This leads me to another question to ponder. Are sites like Green Living Tips providing a public service? Are they journalism? These types of advice sites definitely seem like a form of journalism–they consult experts and report on a specific beat. Yet, how do we know they are not biased and dedicated to a certain company? Should readers trust the advice from these sites?
Some questions to think about, but I don’t think there are any clear-cut answers for these.
Grist has done a lot of neat series like this one about rapid population growth. The premise is just fantastic. Instead of a traditional news story, or even a “traditional” multimedia graphic, the non-profit organization creates an interactive experience for the audience.
Including a “live chat” on population growth, a comic and dozens of small, interesting features, the series is truly unique. One of my favorite stories in the series was written by Ian Angus and Simon Butler, questioning whether environmental problems are caused by the 7 billion, or by the one percent. (I thought this was particularly relevant amidst the Occupy Wall Street movement).
The live chat with experts, something I’ve only seen a couple times before, will start on Halloween. I am extremely optimistic about this approach, as opposed to merely leaving a comment option for readers at the bottom of a story. These types of engagement strategies often just lead to trolling instead of an intellectual dialogue.
Grist is for the enviro-nerd. It’s not really for people who want to merely be entertained by what their reading. What it does do, I think, is get the average person to care about the environment through its stories.
The problem with only covering the environment? Some would argue that you can end up just sounding like a broken record. Others may say most stories sound too pessimistic, some even along the lines of doomsday predictions. I believe Grist does a pretty great job with these series, like the one on population. The media organization clearly takes a stand and does not downplay the severity of an environmental crisis, but it offers solutions with the reporting and encourages readers to get involved.
The recent events in Ohio, that involved the killing of dozens of endangered, exotic animals, was covered from a variety of angles. Wildlife activists marked the event as a tragedy for the natural world, but understood why police took aggressive action.
USA Today put together an interactive that detailed what types of animals had been killed, captured or were still at large. However, according to recent reports, the graphic may actually need to be updated. (The monkey that USA Today claims is still on the loose may actually have fallen prey to one of the predators).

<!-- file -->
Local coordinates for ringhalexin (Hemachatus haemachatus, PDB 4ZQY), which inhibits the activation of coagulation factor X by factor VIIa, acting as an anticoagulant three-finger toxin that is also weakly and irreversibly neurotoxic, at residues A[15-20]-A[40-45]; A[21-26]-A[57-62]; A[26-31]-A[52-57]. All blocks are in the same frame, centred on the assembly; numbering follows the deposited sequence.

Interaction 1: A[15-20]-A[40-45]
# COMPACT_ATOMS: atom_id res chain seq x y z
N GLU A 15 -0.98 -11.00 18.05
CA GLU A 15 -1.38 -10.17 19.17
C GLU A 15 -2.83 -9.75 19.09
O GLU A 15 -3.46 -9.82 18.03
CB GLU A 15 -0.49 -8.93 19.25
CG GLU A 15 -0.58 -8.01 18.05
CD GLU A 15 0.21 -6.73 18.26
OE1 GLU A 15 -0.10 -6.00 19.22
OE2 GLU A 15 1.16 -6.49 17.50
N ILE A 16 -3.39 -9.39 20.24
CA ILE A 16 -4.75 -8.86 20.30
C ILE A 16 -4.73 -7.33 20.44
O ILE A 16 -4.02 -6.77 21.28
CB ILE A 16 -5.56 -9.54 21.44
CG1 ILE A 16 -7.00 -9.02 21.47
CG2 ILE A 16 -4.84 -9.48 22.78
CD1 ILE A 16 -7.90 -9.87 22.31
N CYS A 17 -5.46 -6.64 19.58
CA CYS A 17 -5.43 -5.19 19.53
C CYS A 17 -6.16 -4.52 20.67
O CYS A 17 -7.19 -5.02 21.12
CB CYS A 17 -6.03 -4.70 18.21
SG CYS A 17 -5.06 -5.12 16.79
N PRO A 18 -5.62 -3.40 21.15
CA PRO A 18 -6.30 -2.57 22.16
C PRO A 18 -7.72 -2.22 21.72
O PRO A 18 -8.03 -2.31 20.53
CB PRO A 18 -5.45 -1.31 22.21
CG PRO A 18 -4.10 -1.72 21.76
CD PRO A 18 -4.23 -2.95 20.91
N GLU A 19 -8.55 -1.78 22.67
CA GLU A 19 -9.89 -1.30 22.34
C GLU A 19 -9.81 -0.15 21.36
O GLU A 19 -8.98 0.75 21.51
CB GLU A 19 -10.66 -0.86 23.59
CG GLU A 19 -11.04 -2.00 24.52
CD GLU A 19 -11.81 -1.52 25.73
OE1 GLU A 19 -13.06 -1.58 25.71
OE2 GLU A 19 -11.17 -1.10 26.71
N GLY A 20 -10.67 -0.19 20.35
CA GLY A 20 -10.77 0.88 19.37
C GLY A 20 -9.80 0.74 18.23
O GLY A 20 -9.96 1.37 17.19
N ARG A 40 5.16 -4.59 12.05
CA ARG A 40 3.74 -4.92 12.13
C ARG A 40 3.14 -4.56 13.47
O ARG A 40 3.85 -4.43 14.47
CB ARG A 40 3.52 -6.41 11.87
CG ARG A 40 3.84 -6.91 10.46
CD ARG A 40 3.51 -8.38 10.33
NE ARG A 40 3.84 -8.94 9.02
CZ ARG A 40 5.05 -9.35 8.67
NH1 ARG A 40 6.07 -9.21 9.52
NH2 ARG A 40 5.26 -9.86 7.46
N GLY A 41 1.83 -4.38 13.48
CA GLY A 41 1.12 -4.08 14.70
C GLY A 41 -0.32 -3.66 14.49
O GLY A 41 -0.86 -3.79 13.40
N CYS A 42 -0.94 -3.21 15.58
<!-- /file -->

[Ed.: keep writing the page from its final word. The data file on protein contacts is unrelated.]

Looking at the graphic itself, there is definitely room for improvement. I didn’t come across it until nearly all the animals had been killed or captured, so I am unsure of whether or not the news outlet was updating it as events unfolded. With mapping techniques, USA Today could have easily shown where, specifically, each animal was caught or killed. I believe this would have given some context of how far into the public the animals travelled.
The news source continues to use graphics and visuals as a major part of its reporting. I look forward to seeing some of the things they do in the future.
In researching this topic over the past several weeks, I’ve noticed a wide range of graphics and interactives that news sources use. Many have produced impressive, clean statistics in a visual way. Some, however, seem just to use graphics for the sake of adding visual, when no graphic is actually necessary. Are graphics and interactives making news stories unnecessarily complicated? Are they just adding a visual break, presenting “fluff” data that is largely unrelated or would not make it in a print story?
When it comes to scientific environmental journalism stories, there are oftentimes a lack of photographs that complement the story or add much to the context. On the web, more news sources are turning to graphics, charts, graphs and multimedia flash or HTML pieces to relay information and break up the monotony of the written. The web is different. My Advanced Online Media professor N. Dodge said people don’t want to read an enormous amount of text. Better, she explains, are multimedia pieces that share information in a variety of ways, not just words.
Some mediums, like tablets and smart phones actually may make reading a larger text story impractical. Graphic designers have to be creative, because they may be unable to use programs like Flash to create content for certain devices. While much of what I have been analyzing thus far was found in my Internet browser, some of these graphics can be accessed on a mobile device. These are all decisions journalists are now making in the digital age.
Ultimately, I believe the “value” of a data piece varies from story to story. Some provide a visual breakup of information, like this graphic from a Washington Post story about bacteria that is found in the human body. While the graphic is pretty informative, it is not complex at all. If I were going to get down to the nitty, gritty, to critique it, I would suggest it become an interactive, allowing the reader to click and learn along the way. As it stands now, there is just too much “text” on the graphic, and the pictures don’t do a whole lot to help the reader visualize exactly what is being said.
One news source that has yet to disappoint me really is The New York Times. Its data visualizations are generally striking, like this one that depicts the earth’s changing forests. This interactive tells a whole story in itself, and doesn’t merely pull out a tiny bit of information with little context. It is extremely complex, portraying intact forests, fragmented forests, ancient forests and recent losses. The reader can choose where to go, given a wealth of information as they click. This interactive, called “Changing Forests” is one of my favorite that I have seen from the Times thusfar.
One of my least favorite modes of relaying important information is through multimedia video. I, personally, feel video is better reserved for personal stories. Video for the web? Mediastorm.com does an amazing job at producing compelling multimedia videos for the web. The challenge that broadcast organizations are seeing, I find, is creating compelling content in shorter clips for the web. More and more, people want to hear characters tell the story, as opposed to seeing a talking head.
As I continue to look into how environmental journalism stories are covered by multimedia reporters, I’m sure my analysis will change.